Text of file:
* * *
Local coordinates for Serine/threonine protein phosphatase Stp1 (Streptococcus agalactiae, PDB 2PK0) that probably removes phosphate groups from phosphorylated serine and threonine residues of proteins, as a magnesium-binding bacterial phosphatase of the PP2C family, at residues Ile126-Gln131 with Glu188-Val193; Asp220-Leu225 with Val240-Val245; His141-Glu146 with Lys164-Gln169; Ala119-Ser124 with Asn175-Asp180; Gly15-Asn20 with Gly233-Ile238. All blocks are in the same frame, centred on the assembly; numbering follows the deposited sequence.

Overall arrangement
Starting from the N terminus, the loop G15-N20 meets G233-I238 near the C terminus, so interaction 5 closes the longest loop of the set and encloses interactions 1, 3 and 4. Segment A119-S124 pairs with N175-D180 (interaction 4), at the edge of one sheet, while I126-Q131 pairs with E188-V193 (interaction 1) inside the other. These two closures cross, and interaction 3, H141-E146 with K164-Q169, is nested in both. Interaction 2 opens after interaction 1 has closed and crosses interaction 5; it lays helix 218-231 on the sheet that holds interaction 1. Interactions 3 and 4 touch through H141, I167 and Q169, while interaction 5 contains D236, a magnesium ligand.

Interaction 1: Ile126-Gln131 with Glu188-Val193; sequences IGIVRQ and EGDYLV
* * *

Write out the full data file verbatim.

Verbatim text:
Local coordinates for Serine/threonine protein phosphatase Stp1 (Streptococcus agalactiae, PDB 2PK0) that probably removes phosphate groups from phosphorylated serine and threonine residues of proteins, as a magnesium-binding bacterial phosphatase of the PP2C family, at residues Ile126-Gln131 with Glu188-Val193; Asp220-Leu225 with Val240-Val245; His141-Glu146 with Lys164-Gln169; Ala119-Ser124 with Asn175-Asp180; Gly15-Asn20 with Gly233-Ile238. All blocks are in the same frame, centred on the assembly; numbering follows the deposited sequence.

Overall arrangement
Starting from the N terminus, the loop G15-N20 meets G233-I238 near the C terminus, so interaction 5 closes the longest loop of the set and encloses interactions 1, 3 and 4. Segment A119-S124 pairs with N175-D180 (interaction 4), at the edge of one sheet, while I126-Q131 pairs with E188-V193 (interaction 1) inside the other. These two closures cross, and interaction 3, H141-E146 with K164-Q169, is nested in both. Interaction 2 opens after interaction 1 has closed and crosses interaction 5; it lays helix 218-231 on the sheet that holds interaction 1. Interactions 3 and 4 touch through H141, I167 and Q169, while interaction 5 contains D236, a magnesium ligand.

Interaction 1: Ile126-Gln131 with Glu188-Val193; sequences IGIVRQ and EGDYLV